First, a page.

UPDATE:  While I was at the shop, I picked up a tin of 1792 Flake as well, and used it to try out the new pipe.  Very nice.  The big bulk of wood in this pipe makes it smoke quite cool, and it has a low enough center of gravity that I can still grip it in my teeth without using a hand for long enough to type effectively.  This pipe will be one of my regulars.

Tuesday, October 23, 2012


Date unknown, but I think it's safe to call it late 1800s.

Thursday, October 18, 2012

Steampunk pipe smoker #1

By MonkeyHeartless at deviantart.  When women smoked pipes and wore goggles.

Monday, October 15, 2012

Russian peasant with pipe, dated 1911

From My Ear-Trumpet Has Been Struck By Lightning, which you should probably subscribe to, in my opinion.

Saturday, October 6, 2012

Picnicing at Indooroopilly

Picnicing at Indooroopilly

via LJMcK at flickr.

I once got a search hit on this blog for the search string "when men smoked pipes and wore hats." So I'm going to create a new category for photos such as this, if I find any more in the future. Exact date unknown.

Tuesday, October 2, 2012

Pipe quote: C.S. Lewis

“I believe that many who find that ‘nothing happens’ when they sit down, or kneel down, to a book of devotion, would find that the heart sings unbidden while they are working their way through a tough bit of theology with a pipe in their teeth and a pencil in their hand.”

--C.S. Lewis

Monday, September 24, 2012

Miskatonic U

I think I have already established on this blog that I am also a fan of H.P. Lovecraft.  Therefore, I thought it important to point out a new webcomic called Miskatonic U.  It is so new that you can easily catch up on the archives if you wish.

I mention this because the story's main protagonist is a new student at Miskatonic, and he has just met his belching, pipe-smoking room mate.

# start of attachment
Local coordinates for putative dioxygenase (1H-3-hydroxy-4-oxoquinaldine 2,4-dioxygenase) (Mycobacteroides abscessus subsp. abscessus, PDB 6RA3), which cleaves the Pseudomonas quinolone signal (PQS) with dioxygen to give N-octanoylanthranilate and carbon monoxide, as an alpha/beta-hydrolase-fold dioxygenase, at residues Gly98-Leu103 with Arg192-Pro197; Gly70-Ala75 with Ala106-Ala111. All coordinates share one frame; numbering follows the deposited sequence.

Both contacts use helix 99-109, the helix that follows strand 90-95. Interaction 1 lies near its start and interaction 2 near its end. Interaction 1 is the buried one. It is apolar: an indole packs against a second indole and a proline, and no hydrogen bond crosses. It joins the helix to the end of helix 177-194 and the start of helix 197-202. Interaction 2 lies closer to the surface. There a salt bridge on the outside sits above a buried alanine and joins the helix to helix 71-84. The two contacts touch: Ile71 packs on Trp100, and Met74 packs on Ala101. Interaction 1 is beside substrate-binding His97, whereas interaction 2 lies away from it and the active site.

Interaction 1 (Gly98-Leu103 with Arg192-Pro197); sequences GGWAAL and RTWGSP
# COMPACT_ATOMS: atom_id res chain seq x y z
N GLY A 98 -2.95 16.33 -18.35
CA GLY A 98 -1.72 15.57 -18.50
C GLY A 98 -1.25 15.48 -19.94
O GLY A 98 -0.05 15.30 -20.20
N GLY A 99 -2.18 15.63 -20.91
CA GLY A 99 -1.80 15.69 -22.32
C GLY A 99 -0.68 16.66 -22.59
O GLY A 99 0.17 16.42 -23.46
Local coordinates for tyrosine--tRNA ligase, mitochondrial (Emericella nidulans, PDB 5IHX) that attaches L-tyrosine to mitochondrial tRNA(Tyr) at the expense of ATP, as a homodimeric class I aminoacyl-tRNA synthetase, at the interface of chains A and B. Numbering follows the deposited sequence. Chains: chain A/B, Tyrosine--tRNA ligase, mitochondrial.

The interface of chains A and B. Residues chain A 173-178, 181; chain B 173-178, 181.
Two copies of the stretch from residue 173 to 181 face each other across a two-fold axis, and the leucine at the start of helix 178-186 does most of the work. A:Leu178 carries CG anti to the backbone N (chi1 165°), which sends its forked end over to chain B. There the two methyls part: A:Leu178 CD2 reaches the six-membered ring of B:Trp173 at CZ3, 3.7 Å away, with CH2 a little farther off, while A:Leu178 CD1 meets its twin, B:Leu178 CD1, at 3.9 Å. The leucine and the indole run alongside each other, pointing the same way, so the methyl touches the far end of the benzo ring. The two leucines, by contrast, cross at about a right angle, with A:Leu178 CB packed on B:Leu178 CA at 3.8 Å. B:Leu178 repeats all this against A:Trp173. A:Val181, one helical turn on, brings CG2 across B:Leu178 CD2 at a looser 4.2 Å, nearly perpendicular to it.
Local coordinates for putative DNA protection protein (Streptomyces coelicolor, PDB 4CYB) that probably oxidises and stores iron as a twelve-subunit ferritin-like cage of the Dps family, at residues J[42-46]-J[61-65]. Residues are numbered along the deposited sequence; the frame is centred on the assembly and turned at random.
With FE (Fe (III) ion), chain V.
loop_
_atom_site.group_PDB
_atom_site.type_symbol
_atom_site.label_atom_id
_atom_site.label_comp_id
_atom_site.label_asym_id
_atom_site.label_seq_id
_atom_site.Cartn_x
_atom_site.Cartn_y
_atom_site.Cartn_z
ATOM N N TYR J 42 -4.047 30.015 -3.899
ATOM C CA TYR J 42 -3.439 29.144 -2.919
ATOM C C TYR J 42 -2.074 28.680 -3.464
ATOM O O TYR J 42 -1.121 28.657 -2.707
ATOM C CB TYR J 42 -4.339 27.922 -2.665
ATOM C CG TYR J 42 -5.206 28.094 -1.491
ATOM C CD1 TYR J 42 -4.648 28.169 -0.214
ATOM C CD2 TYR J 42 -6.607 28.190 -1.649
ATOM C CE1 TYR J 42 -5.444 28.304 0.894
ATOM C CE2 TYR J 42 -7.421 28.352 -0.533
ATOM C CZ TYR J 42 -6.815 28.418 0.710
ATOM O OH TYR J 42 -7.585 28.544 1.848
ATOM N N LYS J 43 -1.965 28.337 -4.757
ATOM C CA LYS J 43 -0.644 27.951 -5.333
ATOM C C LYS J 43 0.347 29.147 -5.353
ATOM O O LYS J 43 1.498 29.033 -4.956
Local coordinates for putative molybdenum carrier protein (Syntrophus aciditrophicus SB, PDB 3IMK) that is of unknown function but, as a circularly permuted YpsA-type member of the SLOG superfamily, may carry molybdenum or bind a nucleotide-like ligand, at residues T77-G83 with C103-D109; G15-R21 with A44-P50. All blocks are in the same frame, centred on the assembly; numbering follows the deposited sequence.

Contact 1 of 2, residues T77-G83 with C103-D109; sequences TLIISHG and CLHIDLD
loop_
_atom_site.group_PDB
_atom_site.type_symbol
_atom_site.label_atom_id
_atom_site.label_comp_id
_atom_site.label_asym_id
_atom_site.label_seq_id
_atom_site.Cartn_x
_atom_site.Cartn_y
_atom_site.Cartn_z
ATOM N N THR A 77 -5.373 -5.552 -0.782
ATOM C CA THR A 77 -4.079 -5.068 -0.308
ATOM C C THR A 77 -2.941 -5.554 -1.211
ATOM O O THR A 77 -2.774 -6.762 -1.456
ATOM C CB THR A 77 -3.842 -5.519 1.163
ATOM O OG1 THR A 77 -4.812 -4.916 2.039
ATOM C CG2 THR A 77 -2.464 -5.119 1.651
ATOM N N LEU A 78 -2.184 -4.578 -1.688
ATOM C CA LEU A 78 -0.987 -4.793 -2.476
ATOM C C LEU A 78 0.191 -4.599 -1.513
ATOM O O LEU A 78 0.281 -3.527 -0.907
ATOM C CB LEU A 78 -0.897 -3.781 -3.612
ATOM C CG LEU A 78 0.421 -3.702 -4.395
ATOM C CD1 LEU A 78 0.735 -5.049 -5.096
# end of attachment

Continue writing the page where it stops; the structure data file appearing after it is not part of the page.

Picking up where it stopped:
Thursday, September 20, 2012

"The Wickedest Man in the World"

If Charlie Parker Was a Gunslinger has two photos of Aleister Crowley, young and old, both with pipe, at The Wickedest Man in the World.

Wednesday, August 29, 2012

Pipe quote: William Makepeace Thackeray

“The pipe draws wisdom from the lips of the philosopher, and shuts up the mouth of the foolish; it generates a style of conversation, contemplative, thoughtful, benevolent, and unaffected.”

--William Makepeace Thackeray

Sunday, August 5, 2012

"Lashing new ratlines in the rigging"

Lashing on new ratlines in the rigging

Lashing on new ratlines in the rigging

Aboard the Frances and Marion, a Portuguese trawler. Provincetown, Massachusetts, 1942.

Photography by John Collier Jr.

Friday, August 3, 2012

Bayou Night macro shot


I haven't mentioned it on this blog yet, but I recently got a halfway-decent digital camera, so I'm not restricted to relying on lousy cell phone photos anymore.  Here's a macro shot of some Bayou Night.  I hope to post more such photos in the future.  I cropped this one just a little to keep the container out of the photo, so it isn't perfectly proportioned for a computer desktop, but it's very close.  If anyone wants to save this for personal use as their desktop wallpaper, feel free.

This is the only photo I've taken so far on the topic of pipes & tobacco, but if any readers wish to follow my flickr photostream, just click the link to go there.  My new blog that focuses solely on my attempts at photography is With Camera Eye.

Monday, July 9, 2012

Nathaniel Hawthorne's "Feathertop" comic